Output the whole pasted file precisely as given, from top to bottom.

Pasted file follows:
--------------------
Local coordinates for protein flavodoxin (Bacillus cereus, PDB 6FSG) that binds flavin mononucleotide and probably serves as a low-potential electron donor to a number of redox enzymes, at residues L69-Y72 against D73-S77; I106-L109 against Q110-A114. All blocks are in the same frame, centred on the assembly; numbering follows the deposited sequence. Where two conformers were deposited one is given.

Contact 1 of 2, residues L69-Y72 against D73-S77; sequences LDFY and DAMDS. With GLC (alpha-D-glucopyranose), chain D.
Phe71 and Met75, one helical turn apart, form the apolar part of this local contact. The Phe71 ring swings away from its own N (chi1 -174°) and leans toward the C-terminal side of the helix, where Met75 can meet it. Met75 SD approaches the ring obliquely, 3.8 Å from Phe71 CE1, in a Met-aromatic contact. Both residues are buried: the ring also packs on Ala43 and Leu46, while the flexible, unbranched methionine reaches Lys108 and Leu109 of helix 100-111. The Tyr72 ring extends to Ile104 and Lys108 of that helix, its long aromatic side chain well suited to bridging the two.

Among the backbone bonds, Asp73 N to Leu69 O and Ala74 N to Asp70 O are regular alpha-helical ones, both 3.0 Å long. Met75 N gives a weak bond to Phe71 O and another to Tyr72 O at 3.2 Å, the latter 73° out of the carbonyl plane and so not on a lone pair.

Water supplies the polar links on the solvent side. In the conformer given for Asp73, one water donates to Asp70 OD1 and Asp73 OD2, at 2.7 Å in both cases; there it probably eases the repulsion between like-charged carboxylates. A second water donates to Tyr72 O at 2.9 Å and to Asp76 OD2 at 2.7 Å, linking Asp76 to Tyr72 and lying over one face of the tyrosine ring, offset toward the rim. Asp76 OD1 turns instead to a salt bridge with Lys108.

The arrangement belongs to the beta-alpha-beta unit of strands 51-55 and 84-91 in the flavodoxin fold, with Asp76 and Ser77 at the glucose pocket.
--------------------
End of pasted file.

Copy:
Local coordinates for protein flavodoxin (Bacillus cereus, PDB 6FSG) that binds flavin mononucleotide and probably serves as a low-potential electron donor to a number of redox enzymes, at residues L69-Y72 against D73-S77; I106-L109 against Q110-A114. All blocks are in the same frame, centred on the assembly; numbering follows the deposited sequence. Where two conformers were deposited one is given.

Contact 1 of 2, residues L69-Y72 against D73-S77; sequences LDFY and DAMDS. With GLC (alpha-D-glucopyranose), chain D.
Phe71 and Met75, one helical turn apart, form the apolar part of this local contact. The Phe71 ring swings away from its own N (chi1 -174°) and leans toward the C-terminal side of the helix, where Met75 can meet it. Met75 SD approaches the ring obliquely, 3.8 Å from Phe71 CE1, in a Met-aromatic contact. Both residues are buried: the ring also packs on Ala43 and Leu46, while the flexible, unbranched methionine reaches Lys108 and Leu109 of helix 100-111. The Tyr72 ring extends to Ile104 and Lys108 of that helix, its long aromatic side chain well suited to bridging the two.

Among the backbone bonds, Asp73 N to Leu69 O and Ala74 N to Asp70 O are regular alpha-helical ones, both 3.0 Å long. Met75 N gives a weak bond to Phe71 O and another to Tyr72 O at 3.2 Å, the latter 73° out of the carbonyl plane and so not on a lone pair.

Water supplies the polar links on the solvent side. In the conformer given for Asp73, one water donates to Asp70 OD1 and Asp73 OD2, at 2.7 Å in both cases; there it probably eases the repulsion between like-charged carboxylates. A second water donates to Tyr72 O at 2.9 Å and to Asp76 OD2 at 2.7 Å, linking Asp76 to Tyr72 and lying over one face of the tyrosine ring, offset toward the rim. Asp76 OD1 turns instead to a salt bridge with Lys108.

The arrangement belongs to the beta-alpha-beta unit of strands 51-55 and 84-91 in the flavodoxin fold, with Asp76 and Ser77 at the glucose pocket.